We’re losing our elders and we’re losing our aging pets. I am reminded of our clients who describe the struggle of realizing that an aging parent or spouse getting too old to manage alone anymore or is fast going downhill, yet they don’t want to face it. We empathize and offer support and direction. Now I feel the same about Tigra. I wish someone would offer me a direction. I don’t want to face it.
This one shocked me.
We are always here to help you through the many challenges in life, you can always take advantage of our Free complimentary telephone meeting. Just click HERE provide us with some information about your questions or issues and we will schedule our meeting.
With retirement and aging, older adults can find themselves with a lot of free time and not many ideas of what to do. Some alternatives to keep the mind busy and active are volunteering, starting another business, embarking on an encore career, engaging with one’s community, and caregiving or taking responsibility for grandchildren or friends with limited mobility.
These things can help us to build structure and purpose into our lives as we age and as we care for our own parents. It won’t surprise you to learn that the most popular pastime for older adults is watching TV. According to a MetLife study in 2012, socialization and communication as well as recreation and exercise decreased from 13% to 10% after the age of 75. My friend, Dr. Arnold Bresky, a preventive gerontologist, has come up with a nine point system of ways to be proactive in healthy aging and both prevent and treat symptoms of dementia. These tips can be applied to our own health in addition to our aging loved ones.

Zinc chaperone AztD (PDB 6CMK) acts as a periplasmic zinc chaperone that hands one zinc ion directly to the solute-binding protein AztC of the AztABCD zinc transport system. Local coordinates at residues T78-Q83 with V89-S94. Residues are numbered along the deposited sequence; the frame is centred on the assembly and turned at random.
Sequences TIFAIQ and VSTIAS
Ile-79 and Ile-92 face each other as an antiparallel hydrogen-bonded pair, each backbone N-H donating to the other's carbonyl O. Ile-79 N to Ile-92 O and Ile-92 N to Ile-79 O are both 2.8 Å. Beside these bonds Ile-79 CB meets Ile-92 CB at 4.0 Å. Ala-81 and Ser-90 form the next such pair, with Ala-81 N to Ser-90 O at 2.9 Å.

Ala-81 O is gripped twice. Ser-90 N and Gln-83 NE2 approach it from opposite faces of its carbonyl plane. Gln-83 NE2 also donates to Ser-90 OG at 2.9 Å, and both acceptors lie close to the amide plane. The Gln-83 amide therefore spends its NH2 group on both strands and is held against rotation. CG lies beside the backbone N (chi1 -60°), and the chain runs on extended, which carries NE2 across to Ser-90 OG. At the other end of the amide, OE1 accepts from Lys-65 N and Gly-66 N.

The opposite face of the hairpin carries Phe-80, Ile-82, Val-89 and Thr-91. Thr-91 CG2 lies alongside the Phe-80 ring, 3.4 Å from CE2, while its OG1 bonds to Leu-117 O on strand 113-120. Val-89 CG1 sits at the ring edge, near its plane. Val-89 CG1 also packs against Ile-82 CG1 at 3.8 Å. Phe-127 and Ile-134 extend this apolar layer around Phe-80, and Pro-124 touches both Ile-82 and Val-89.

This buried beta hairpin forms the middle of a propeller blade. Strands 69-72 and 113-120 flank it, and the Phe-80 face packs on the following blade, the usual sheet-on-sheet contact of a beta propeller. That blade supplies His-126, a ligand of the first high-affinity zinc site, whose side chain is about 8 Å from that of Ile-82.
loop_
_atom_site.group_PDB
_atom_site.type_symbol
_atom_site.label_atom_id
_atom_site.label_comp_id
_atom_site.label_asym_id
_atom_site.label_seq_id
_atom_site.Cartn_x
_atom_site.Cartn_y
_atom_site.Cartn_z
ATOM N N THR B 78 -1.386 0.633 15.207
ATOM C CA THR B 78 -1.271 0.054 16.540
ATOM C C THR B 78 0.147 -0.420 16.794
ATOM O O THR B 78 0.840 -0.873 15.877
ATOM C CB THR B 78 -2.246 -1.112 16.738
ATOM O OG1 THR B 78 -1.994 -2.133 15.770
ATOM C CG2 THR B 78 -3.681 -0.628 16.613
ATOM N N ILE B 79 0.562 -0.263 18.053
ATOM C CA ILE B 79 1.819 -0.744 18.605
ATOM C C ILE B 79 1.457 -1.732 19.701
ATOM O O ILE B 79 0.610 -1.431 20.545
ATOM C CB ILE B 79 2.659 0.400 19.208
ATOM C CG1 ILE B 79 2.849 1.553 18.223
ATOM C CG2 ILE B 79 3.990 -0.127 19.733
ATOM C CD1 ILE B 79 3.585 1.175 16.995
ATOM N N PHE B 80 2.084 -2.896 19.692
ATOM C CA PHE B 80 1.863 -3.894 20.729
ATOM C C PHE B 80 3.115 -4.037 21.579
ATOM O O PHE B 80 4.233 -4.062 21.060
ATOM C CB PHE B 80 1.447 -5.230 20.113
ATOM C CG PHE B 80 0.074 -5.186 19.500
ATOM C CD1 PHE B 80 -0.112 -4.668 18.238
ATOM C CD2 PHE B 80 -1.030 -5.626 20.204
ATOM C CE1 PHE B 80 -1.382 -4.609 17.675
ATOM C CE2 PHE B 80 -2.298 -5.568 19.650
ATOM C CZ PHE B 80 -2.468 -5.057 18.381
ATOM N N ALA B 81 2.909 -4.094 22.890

1. Fun and laughter: have 9 hearty laughs per day.
2. Relaxation, meditation or prayer: meditate or pray at least once a day.
3. Tunes Rx: Play joyful and relaxing music at least 15 minutes a day.
4. Sleep: Ideally sleep 8 uninterrupted hours between 11PM and 7PM.
5. Physical exercise: exercise everyday and track your progress. This can be anything from a slow, gentle walk to pool workouts, going to the gym, or taking a class.
6. Nutrition: eat a low fat Mediterranean diet. Many of our aging parents do not get the nutrients and vitamins they need. A low-fat Mediterranean diet that consists of things like olive oil, fresh fruit, vegetables, and low sugar options.
7. Hydration: drink 6, 8 ounce glasses of water a day. So many of us forget this important step. This is exceptionally true for older adults who can get dehydrated from medications and other sources.
8. Learn something new: Do crossword puzzles, create art, or take a class to acquire a new skill. Engaging our aging loved one’s minds can be a critical step in preventing depression.